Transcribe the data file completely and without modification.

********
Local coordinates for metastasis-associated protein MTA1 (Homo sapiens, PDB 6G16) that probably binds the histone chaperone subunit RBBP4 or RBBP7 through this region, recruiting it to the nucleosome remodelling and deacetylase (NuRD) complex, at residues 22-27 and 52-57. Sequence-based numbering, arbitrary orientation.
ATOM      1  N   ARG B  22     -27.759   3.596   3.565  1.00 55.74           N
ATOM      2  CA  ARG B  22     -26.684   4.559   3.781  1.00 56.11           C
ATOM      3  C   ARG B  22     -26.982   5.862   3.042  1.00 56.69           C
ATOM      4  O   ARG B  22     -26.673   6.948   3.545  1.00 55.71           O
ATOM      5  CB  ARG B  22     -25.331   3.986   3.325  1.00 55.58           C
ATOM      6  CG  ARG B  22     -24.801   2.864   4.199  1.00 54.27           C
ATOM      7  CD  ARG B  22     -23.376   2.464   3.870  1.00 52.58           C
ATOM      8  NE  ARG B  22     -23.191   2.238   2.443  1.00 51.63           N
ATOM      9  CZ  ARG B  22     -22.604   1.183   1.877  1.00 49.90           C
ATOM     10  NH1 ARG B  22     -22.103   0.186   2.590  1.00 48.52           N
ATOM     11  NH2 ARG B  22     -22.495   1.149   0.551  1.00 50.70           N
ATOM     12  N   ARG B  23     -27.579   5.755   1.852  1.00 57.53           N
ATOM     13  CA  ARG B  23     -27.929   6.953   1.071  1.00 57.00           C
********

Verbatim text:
Local coordinates for metastasis-associated protein MTA1 (Homo sapiens, PDB 6G16) that probably binds the histone chaperone subunit RBBP4 or RBBP7 through this region, recruiting it to the nucleosome remodelling and deacetylase (NuRD) complex, at residues 22-27 and 52-57. Sequence-based numbering, arbitrary orientation.
ATOM      1  N   ARG B  22     -27.759   3.596   3.565  1.00 55.74           N
ATOM      2  CA  ARG B  22     -26.684   4.559   3.781  1.00 56.11           C
ATOM      3  C   ARG B  22     -26.982   5.862   3.042  1.00 56.69           C
ATOM      4  O   ARG B  22     -26.673   6.948   3.545  1.00 55.71           O
ATOM      5  CB  ARG B  22     -25.331   3.986   3.325  1.00 55.58           C
ATOM      6  CG  ARG B  22     -24.801   2.864   4.199  1.00 54.27           C
ATOM      7  CD  ARG B  22     -23.376   2.464   3.870  1.00 52.58           C
ATOM      8  NE  ARG B  22     -23.191   2.238   2.443  1.00 51.63           N
ATOM      9  CZ  ARG B  22     -22.604   1.183   1.877  1.00 49.90           C
ATOM     10  NH1 ARG B  22     -22.103   0.186   2.590  1.00 48.52           N
ATOM     11  NH2 ARG B  22     -22.495   1.149   0.551  1.00 50.70           N
ATOM     12  N   ARG B  23     -27.579   5.755   1.852  1.00 57.53           N
ATOM     13  CA  ARG B  23     -27.929   6.953   1.071  1.00 57.00           C